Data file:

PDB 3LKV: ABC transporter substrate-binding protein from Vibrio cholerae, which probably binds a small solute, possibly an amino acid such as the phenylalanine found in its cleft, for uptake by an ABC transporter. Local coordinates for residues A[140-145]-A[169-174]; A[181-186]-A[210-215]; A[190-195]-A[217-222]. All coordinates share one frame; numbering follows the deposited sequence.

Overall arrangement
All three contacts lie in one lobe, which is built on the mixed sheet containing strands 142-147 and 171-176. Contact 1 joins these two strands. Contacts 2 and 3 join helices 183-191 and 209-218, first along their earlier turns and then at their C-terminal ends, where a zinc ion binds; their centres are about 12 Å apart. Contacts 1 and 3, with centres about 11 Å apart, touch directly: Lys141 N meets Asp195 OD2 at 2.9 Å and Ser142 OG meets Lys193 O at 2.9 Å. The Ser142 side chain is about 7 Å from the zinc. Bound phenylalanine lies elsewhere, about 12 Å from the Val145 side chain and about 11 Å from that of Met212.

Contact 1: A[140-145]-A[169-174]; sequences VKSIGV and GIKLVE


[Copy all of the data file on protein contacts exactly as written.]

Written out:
PDB 3LKV: ABC transporter substrate-binding protein from Vibrio cholerae, which probably binds a small solute, possibly an amino acid such as the phenylalanine found in its cleft, for uptake by an ABC transporter. Local coordinates for residues A[140-145]-A[169-174]; A[181-186]-A[210-215]; A[190-195]-A[217-222]. All coordinates share one frame; numbering follows the deposited sequence.

Overall arrangement
All three contacts lie in one lobe, which is built on the mixed sheet containing strands 142-147 and 171-176. Contact 1 joins these two strands. Contacts 2 and 3 join helices 183-191 and 209-218, first along their earlier turns and then at their C-terminal ends, where a zinc ion binds; their centres are about 12 Å apart. Contacts 1 and 3, with centres about 11 Å apart, touch directly: Lys141 N meets Asp195 OD2 at 2.9 Å and Ser142 OG meets Lys193 O at 2.9 Å. The Ser142 side chain is about 7 Å from the zinc. Bound phenylalanine lies elsewhere, about 12 Å from the Val145 side chain and about 11 Å from that of Met212.

Contact 1: A[140-145]-A[169-174]; sequences VKSIGV and GIKLVE